There needs to be more of a push on this and in my opinion it's the responsibility of the influencer, if they really care about sustainability, to distance themselves from the companies that we all know are causing severe damage to the planet.

I understand that everyone needs that paycheck but it just doesn't sit right with me if someone wants to place themselves as an "ambassador" of the sustainable fashion movement and still encourage their followers to purchase from these companies - it seems like a huge contradiction.

Thankfully, I have seen some influencers that once worked with fast fashion brands taking a step away and making a huge effort to change how they talk about fashion online, creating outfit posts and videos online related to sustainable fashion. This is so great to see and I really admire them for making the change.

As I said, any effort is great and I completely acknowledge that, but I think it's imperative for people who are highly educated and are completely devoted to the sustainable fashion movement to be the ones at the forefront of the online movement instead of someone who is doing it for the wrong reasons and keeping up with trends.

There are people out there like Sustainable Fashion Dublin who live and breath this lifestyle. In my opinion, these are the accounts and the profiles that should always be linked to this topic because they know their stuff.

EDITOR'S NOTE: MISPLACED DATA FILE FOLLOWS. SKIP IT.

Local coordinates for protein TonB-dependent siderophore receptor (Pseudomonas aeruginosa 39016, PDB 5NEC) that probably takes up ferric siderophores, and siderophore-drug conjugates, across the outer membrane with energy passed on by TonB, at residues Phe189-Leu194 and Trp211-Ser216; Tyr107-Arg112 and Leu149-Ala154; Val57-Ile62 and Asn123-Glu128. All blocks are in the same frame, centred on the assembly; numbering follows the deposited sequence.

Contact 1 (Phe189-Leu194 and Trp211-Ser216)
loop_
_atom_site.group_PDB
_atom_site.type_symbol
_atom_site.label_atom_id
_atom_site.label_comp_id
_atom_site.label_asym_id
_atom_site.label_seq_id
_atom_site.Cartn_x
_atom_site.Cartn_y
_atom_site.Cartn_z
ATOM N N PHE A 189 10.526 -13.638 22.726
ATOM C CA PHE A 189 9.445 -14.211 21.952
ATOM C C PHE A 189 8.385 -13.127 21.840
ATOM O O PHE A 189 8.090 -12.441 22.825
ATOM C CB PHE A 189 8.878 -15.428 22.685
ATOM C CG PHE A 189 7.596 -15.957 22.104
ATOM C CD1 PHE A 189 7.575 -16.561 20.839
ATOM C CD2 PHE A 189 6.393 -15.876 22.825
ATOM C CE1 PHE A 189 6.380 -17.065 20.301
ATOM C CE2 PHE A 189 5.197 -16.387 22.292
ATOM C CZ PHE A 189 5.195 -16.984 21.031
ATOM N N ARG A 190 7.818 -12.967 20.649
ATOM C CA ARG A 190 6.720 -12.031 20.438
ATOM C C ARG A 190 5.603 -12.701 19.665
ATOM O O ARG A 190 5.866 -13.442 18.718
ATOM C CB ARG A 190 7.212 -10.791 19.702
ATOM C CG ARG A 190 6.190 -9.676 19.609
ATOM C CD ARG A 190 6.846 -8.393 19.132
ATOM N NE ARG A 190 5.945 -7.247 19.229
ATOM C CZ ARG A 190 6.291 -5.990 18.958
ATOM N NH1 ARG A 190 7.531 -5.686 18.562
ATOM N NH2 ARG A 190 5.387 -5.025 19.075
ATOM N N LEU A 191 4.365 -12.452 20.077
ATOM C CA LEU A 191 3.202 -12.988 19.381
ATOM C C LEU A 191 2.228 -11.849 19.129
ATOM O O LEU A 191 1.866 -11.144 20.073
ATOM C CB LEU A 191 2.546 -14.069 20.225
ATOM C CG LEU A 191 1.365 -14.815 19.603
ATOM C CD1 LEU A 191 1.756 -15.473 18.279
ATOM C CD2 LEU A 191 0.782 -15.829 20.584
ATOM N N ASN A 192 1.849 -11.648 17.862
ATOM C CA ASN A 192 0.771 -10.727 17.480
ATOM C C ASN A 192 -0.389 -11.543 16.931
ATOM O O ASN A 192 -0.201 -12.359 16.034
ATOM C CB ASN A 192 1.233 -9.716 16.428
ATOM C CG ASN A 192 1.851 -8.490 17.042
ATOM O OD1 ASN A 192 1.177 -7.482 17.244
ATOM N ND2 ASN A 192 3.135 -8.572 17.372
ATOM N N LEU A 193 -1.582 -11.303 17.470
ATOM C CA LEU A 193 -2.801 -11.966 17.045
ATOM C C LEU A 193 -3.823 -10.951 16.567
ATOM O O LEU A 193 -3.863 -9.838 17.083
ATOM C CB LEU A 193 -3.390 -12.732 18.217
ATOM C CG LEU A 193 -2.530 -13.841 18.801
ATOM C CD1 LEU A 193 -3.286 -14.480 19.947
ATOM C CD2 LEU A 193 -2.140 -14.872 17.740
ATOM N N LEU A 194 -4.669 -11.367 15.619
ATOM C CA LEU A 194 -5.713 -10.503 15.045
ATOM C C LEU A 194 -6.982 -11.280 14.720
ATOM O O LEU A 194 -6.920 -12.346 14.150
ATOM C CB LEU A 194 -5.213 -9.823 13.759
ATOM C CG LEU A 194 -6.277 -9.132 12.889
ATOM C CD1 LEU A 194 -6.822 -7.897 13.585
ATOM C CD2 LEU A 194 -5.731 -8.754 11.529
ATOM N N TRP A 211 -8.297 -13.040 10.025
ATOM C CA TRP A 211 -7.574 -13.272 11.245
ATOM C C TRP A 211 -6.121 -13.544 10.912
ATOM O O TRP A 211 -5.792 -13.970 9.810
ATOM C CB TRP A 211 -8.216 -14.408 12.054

Of course, it's lovely to see people dip their toe into it and expand the conversation across a multitude of accounts online and see it from different perspectives but again, if we want to make a real change and impact we can't be taking the piss with it either.

Here are some accounts that I feel are really making a true and positive change and influence online:

Sustainable Fashion Dublin

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Holy Moly our Cork takeover was some ride 🌸 We were nervous about taking our sustainable baby on a road trip but honestly, could not have received a warmer welcome. Saturday’s charity shop crawl attracted the most gorgeous group of sustainable fashionistas, what’s more we were blown away with the quality and quantity of fab clothing in Cork’s charity shops. We had one of our proudest moments to date in SVP when we saw our picture and article celotaped to their store front in anticipation of our visit 😭 After a few sneaking @kinsalegin G&Ts in @electriccork last night, today we ran our first ever swapshop and sustainable flea outside the pale in @theriverlee. If our stories are anything to go by, you’ll know we had an absolute blast. We are beyond proud to say today’s event was another sellout, every attendee left with ‘new’ clothing and in the process we extended the life of so many amazing pieces. Stopping clothes going to landfill and revamping wardrobes, what a win win. Whilst on the pride train, we’re v proud of making our sustainable trip carbon neutral through @vitaireland, an INCREDIBLE charity that you should all follow. To all the cork legends who partied with us this weekend, you’re absolutely class, and to all you fellow culchies (I Taz Kelleher am also a culchie) who were watching on in FOMO, fear not SFD is coming to a city near you soon 🌟♻️🌟♻️🌟 (This is an extremely random pic of us sitting with a chess board... )

A post shared by The Useless Project (@theuselessproject) on

Keelin Moncrieff

Molly Parsons:


The Sustainable Fashion Movement is a powerful one that can make a change, but please, if you care about it, engage with the Influencers who are really making changes.

To learn more about the effects fast fashion has on the world, The True Cost is a great place to start - click here to watch it.